|“Dives and Lazarus” (detail) by Bonifacio Veronese, 1540s|
Reading I: Jeremiah 17:5-10
Commentary on Jer 17:5-10
This passage from Jeremiah is part of the wisdom sayings (Sapiential Sayings). The first of these sayings uses opposition or comparison imagery to demonstrate that the wise person trusts in God while the foolish one trusts in his own strength or the help of others. The psalms and other wisdom literature often borrow this imagery to portray the true heart of faithfulness (see Psalm 1 below).
The second saying describes the root of evil, the human heart whose secret plotting is transparent to God. The prophet describes how the Lord God, who is all-knowing, sees the heart of each person and will reward or punish each as they deserve.
CCC: Jer 17:5-6 150
Responsorial Psalm: Psalm 1:1-2, 3, 4 and 6
R. (40:5a) Blessed are they who hope in the Lord.
Commentary on Ps 1:1-2, 3, 4 and6
Psalm 1 serves as a preface to the whole book of the psalms. The psalmist here exalts those who follow the Lord’s commands and reflects upon the blessings they will receive. As in Romans 6:19ff, this selection emphasizes the contrast between the salvation of the just and the punishment of the wicked.
This wisdom psalm begins by extolling the virtue of those who follow the law. The focus is to look to God for guidance and not to trust only in the counsel of men. Those who reject the law will be blown away like “chaff,” an image used in the Gospel as well (Matthew 3:12).
This portion of the psalm is later echoed in Isaiah 48:17-19 like an overlapped formula of covenant. Blessed is the man who “delights in the Law day and night,” but “the way of the wicked vanishes.” It also takes up the theme of following right paths and staying true to the teachings of God: “Blessed the man who follows not the counsel of the wicked nor walks in the way of sinners, nor sits in the company of the insolent, but delights in the law of the Lord and meditates on his law day and night.”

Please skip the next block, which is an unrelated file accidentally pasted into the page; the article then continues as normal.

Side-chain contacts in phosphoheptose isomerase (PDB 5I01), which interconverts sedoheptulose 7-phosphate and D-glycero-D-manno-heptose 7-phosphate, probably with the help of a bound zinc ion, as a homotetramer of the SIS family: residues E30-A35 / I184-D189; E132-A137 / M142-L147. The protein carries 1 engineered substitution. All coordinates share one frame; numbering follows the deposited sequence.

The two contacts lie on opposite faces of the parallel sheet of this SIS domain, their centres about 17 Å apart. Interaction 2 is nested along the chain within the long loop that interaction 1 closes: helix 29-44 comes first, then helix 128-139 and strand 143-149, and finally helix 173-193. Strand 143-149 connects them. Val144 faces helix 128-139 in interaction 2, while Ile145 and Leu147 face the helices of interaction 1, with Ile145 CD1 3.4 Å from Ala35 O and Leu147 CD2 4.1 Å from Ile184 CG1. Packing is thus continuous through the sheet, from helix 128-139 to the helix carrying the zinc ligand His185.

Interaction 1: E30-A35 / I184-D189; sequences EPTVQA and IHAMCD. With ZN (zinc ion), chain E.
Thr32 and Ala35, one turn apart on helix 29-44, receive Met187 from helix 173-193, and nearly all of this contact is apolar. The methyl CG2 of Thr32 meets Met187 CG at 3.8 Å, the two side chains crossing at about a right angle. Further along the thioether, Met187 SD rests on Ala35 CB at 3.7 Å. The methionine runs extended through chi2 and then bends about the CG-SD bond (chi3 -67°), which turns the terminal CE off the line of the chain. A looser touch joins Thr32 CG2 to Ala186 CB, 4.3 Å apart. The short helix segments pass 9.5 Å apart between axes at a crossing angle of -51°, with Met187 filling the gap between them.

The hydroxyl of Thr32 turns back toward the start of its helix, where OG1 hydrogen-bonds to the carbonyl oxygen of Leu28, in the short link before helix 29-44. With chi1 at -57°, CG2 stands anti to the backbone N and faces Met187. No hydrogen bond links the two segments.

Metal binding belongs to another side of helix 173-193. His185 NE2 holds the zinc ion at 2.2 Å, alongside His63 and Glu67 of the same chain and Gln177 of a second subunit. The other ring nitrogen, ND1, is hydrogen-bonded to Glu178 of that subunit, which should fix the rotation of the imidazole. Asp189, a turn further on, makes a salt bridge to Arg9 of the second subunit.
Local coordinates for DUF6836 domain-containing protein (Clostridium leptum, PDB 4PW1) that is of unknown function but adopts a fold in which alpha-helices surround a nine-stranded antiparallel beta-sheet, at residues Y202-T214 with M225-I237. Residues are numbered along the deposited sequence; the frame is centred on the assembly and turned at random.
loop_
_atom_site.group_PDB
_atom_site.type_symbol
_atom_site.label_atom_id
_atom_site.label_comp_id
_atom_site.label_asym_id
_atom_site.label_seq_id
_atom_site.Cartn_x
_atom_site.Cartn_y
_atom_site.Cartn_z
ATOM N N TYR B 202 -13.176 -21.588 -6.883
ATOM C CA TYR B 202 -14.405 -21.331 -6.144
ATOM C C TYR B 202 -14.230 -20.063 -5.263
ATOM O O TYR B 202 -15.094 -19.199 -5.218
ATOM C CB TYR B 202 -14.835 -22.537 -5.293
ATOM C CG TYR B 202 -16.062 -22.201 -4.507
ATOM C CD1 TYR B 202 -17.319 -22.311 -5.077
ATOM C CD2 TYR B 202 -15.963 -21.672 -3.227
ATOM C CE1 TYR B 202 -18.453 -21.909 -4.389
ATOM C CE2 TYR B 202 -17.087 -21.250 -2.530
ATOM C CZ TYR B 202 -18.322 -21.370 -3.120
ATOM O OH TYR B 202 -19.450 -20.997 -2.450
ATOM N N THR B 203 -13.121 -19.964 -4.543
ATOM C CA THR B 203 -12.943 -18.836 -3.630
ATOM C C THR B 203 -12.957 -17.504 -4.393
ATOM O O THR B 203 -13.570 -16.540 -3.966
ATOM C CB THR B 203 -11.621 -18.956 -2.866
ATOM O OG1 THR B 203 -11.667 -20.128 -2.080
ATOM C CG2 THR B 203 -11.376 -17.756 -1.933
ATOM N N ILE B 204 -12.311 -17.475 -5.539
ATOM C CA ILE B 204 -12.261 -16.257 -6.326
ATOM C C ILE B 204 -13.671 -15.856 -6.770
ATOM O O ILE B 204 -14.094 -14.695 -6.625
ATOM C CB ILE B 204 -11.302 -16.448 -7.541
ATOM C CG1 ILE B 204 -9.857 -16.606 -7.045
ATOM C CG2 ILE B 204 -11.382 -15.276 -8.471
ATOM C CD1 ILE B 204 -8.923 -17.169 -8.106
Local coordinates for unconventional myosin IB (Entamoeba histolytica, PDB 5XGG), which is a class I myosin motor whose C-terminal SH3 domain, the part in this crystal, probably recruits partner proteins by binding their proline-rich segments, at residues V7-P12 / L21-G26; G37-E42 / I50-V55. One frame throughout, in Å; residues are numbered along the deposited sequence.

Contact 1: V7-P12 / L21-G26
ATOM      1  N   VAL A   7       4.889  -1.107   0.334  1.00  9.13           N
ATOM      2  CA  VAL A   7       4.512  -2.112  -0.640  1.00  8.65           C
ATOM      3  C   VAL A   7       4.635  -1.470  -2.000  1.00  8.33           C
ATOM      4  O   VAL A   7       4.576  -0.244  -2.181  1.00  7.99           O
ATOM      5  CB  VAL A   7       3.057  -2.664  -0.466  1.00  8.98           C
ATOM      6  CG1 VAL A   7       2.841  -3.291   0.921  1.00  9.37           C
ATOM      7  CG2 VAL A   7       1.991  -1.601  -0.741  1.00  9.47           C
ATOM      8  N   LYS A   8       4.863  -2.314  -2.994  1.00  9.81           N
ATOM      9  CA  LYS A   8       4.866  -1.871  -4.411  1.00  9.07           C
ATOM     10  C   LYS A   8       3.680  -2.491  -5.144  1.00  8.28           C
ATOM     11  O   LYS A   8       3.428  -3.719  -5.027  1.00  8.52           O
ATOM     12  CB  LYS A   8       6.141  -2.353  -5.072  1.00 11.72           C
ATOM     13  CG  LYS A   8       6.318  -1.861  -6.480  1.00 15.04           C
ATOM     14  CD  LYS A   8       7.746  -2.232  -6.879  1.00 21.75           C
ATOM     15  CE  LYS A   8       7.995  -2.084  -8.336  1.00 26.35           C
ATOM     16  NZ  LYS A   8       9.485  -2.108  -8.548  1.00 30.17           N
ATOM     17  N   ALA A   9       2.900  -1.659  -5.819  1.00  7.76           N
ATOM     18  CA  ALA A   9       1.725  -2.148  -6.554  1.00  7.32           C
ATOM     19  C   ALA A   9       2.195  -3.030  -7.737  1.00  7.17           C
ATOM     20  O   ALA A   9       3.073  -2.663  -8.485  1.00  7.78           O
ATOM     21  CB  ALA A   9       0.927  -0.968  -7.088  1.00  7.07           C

Gospel: Luke 16:19-31
Commentary on Lk 16:19-31
The story of Lazarus and the Rich Man (The name "Dives," applied to the rich man derives from the Latin word "rich" originating in the Vulgate from "Homo quidam erat dives, qui induebatur purpura et bysso, et epulabatur quotidie splendide," some ancient texts name him "Nineveh") is found only in the Gospel of Luke. Jesus addresses this story to the Pharisees who were known to be fond of money. In this context we need to understand that all Jewish landowners were considered to be tenants of Yahweh, the true landowner, and they all owed a tax to God’s representatives, the poor.
The rich man’s great sin was ignoring the suffering of Lazarus, and when they both had passed from this life to the next, the rich man, suffering torment, begged Abraham to send Lazarus to warn his brothers. The “punchline” that follows must have been especially harsh for the Pharisaic audience. "If they will not listen to Moses and the prophets, neither will they be persuaded if someone should rise from the dead." This last statement, of course, is also alluding to his own rejection by the scribes and Pharisees even after his own resurrection.
Scripture today has a hook at the end. In the reading from Jeremiah and the Psalm we are reminded that if what we do does not come from the Lord, it will be for naught. It is a strong injunction against pride and a reminder that all that we can accomplish that is good comes, not from our own efforts, but from God. It is he who gives us the strength and will of purpose to accomplish the good work he puts in front of us.
That is not to say it is preordained. No, as we see in the parable of Lazarus in the Gospel, we all have choices. God made us in his own image and likeness. Part of that gift is the ability to choose right from wrong. In his life, the rich man in the story of Lazarus chose to ignore the beggar at his door. He chose the best for himself during his life on earth, even though it would not have cost him dearly to help Lazarus. And finally, when it was too late, the rich man found the truth. He was reminded forcibly by Abraham that kindness and help for those who are poor were parts of the Law of Moses, even before it was strengthened by Christ’s specific injunction to love one another.
Then we come to the hook at the end of the story. The last line says; ‘If they will not listen to Moses and the prophets, neither will they be persuaded if someone should rise from the dead.’” Jesus admonishes the Pharisees whose piety is inwardly directed and at the same time sends a message. Across two millennia, he lets us know that we too have been given the law, the prophets, and a Savior who has risen from the dead. The story of Lazarus is meant as a reminder to us about what our choices can mean for our eternal life.
In this season, as we reflect upon our past mistakes, let us take the story of Lazarus as an injunction to evaluate our future decisions and choose life. We have, after all, been given one who was raised from the dead as a sign.